The Moorish alchemists taught, among other things, that all metals are composed of varying proportions of mercury and sulphur. They looked to multiply drugs out of the various mixtures and reactions of the few chemicals at their disposal, and believed in the transmutation of metals. In Granada, they even had a school of alchemy for artisans and experimentalists.
The Realejo was already the Jewish quarter in Granada when the Moors arrived in the city in the year 711 AD. Located right in the town’s center, it was a bustling community at the time of Nasrid rule, so important that Granada was called, ‘Granada of the Jews’ (Garnatha al Yejud).
During Moorish rule, Jews lived in relative peace in Granada, but that ended after the Christian Reconquista, when they were expelled and their quarters destroyed. The neighborhood was then renamed El Realejo, today a picturesque area of quaint old houses and quiet patios. Despite the fact that there are very few Jewish people living in Granada now, there’s a museum in their memory in the Realejo – Museo Sefardi. Coincidentaly, it opened in 2013, the same year the Spanish government began offering citizenship to any Sefhardic Jew who could prove their Iberian ancestry.
The Catholic Monarchs and the last sultan
It’s difficult to understand Andalusia – and Spain – without learning a bit about king Fernando II of Aragon and queen Isabel I of Castille. The very foundation of Spain as a nation – state was laid out by these two monarchs, who married in 1469 to unite their kingdoms in military, diplomatic and religious matters.
Isabel was a devout Catholic, and her lifelong dream was to unite all the Christian kingdoms of the Iberian Peninsula under her religion and her language (Castillian Spanish ). To accomplish that she had to expel the Muslims from their last stronghold in the Peninsula, Granada, the only Moorish kingdom left in all Andalusia.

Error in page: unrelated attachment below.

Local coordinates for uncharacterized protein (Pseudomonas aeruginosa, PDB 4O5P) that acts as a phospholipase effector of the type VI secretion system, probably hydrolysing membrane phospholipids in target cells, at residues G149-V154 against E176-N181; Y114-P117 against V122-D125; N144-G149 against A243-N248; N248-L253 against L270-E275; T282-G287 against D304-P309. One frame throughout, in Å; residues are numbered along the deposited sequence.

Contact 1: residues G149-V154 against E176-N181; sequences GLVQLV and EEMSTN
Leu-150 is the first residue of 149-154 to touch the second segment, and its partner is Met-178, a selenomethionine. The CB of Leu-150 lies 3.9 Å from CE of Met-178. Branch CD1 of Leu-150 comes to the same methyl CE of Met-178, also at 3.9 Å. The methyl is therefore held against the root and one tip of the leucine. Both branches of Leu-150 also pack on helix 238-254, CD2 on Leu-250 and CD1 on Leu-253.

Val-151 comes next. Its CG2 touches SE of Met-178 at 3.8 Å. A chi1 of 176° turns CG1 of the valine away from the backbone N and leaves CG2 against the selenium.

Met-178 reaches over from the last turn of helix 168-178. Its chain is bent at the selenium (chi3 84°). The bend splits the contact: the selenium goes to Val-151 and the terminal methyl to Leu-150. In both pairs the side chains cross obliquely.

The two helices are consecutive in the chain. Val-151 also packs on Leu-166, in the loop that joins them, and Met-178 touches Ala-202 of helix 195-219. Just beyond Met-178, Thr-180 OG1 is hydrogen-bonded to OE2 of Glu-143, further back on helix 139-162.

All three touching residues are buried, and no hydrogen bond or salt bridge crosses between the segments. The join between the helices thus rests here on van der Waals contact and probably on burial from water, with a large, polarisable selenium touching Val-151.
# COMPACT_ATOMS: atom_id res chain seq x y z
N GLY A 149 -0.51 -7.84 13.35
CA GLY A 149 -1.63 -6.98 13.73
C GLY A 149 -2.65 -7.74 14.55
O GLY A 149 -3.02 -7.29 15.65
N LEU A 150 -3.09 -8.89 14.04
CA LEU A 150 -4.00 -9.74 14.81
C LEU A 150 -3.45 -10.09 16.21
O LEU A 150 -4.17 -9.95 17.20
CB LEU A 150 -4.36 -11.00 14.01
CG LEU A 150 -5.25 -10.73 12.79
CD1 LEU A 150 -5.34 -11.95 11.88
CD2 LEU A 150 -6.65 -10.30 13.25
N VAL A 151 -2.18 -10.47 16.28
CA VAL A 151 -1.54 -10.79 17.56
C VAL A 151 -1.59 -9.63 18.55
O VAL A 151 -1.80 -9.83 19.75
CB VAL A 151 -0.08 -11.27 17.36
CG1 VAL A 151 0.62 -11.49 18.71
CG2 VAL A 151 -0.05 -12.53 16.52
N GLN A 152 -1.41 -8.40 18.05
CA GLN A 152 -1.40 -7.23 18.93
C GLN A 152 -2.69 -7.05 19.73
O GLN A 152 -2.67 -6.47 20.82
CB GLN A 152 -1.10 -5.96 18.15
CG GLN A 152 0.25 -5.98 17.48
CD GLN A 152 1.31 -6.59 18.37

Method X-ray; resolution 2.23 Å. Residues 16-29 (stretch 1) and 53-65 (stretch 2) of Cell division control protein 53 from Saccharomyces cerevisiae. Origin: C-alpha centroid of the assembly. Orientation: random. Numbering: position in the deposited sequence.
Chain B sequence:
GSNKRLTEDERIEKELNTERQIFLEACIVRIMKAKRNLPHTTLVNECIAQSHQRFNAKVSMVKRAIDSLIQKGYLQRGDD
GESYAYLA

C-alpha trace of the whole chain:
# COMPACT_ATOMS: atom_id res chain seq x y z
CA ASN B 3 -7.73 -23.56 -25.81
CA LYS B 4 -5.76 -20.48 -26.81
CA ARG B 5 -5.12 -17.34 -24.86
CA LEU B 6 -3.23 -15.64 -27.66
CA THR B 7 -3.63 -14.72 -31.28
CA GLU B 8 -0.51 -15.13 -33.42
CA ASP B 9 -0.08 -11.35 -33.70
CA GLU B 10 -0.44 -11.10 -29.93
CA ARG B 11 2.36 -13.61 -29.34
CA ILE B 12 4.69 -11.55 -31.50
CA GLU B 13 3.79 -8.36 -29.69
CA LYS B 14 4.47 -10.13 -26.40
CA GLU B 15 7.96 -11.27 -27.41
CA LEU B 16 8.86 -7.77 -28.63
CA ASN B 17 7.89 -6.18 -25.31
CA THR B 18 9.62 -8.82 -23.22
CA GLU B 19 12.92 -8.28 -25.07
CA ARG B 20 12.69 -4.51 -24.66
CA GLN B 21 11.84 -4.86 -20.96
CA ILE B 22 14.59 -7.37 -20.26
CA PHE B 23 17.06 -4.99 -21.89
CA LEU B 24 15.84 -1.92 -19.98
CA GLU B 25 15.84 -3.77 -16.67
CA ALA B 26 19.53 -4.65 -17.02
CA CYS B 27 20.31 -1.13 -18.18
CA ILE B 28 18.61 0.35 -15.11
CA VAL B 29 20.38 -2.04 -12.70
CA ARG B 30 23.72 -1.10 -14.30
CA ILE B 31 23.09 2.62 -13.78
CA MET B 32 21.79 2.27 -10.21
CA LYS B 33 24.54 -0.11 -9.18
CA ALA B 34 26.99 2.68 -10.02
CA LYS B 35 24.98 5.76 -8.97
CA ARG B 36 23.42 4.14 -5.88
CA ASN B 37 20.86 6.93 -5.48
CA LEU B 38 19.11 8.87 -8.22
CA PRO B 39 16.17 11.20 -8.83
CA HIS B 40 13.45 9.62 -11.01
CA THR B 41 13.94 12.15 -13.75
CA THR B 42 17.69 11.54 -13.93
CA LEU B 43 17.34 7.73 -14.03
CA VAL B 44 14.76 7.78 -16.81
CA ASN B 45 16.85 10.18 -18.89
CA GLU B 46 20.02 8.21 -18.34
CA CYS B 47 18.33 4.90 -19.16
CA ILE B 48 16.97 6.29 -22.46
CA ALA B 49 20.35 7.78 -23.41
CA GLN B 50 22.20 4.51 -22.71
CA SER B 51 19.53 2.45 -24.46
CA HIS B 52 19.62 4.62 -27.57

The Moors were Muslim Arab and Berber tribes originally from North Africa which had ruled Andalusia since the year 711 AD. In the last century before the Reconquista, they had been weakened by internal rivalries and by a heavy tribute they had to pay to the Catholic kings to avoid being attacked. But after a siege that lasted from 1482 to 1492, they could no longer hold on to power and surrendered Granada ,on January 2nd, 1492. That day changed the history of Andalusia and that of Spain forever. It was the turning point that marked the end of the Middle Ages. It also signaled the beginning of an era of great power and abundance for Spain, thanks to the new lands discovered in America.
On that historic day, the last Moorish sultan, Boabdil, handed over the keys to Granada to Fernando and Isabel, without a fight. It’s said that he cried, when leaving the city with his family, later that day (he died in Morocco), which prompted his mother to say the famous line now in all history books: “You cry like a woman for the city you couldn’t hold as a man.”
The Reconquista brought the end of the peaceful coexistence between religions in the Iberian peninsula: Jews and Moors were forced to convert to Catholicism or be exiled. In 1526 this prohibition spread to the rest of Spain – Jews who had converted (called conversos) were accused of heresy by the Catholic church and were ‘invited’ to leave the country for good. And in 1611, all descendants of the Moors who had converted (called Mouriscos) had the same fate – all expelled from the Peninsula. Catholic Spain wanted to erase the memory of centuries of Islam rule forever.
King Fernando and his queen Isabel were officially bestowed the title of Catholic Monarchs by pope Alexander VI (born a Borgia in Valencia). She died in 1504, and her husband in 1516. Both were laid to rest – with their daughter and queen Joana la loca (Joanna the mad one), their son-in-law Felipe the Handsome, and Prince Felipe de Asturias, a son who died young – in a shrine in the Capilla Real (Royal Chapel), next to Granada’s monumental cathedral. Their tomb are a masterpiece of the ornate Gothic style known in Spain as Isabelline.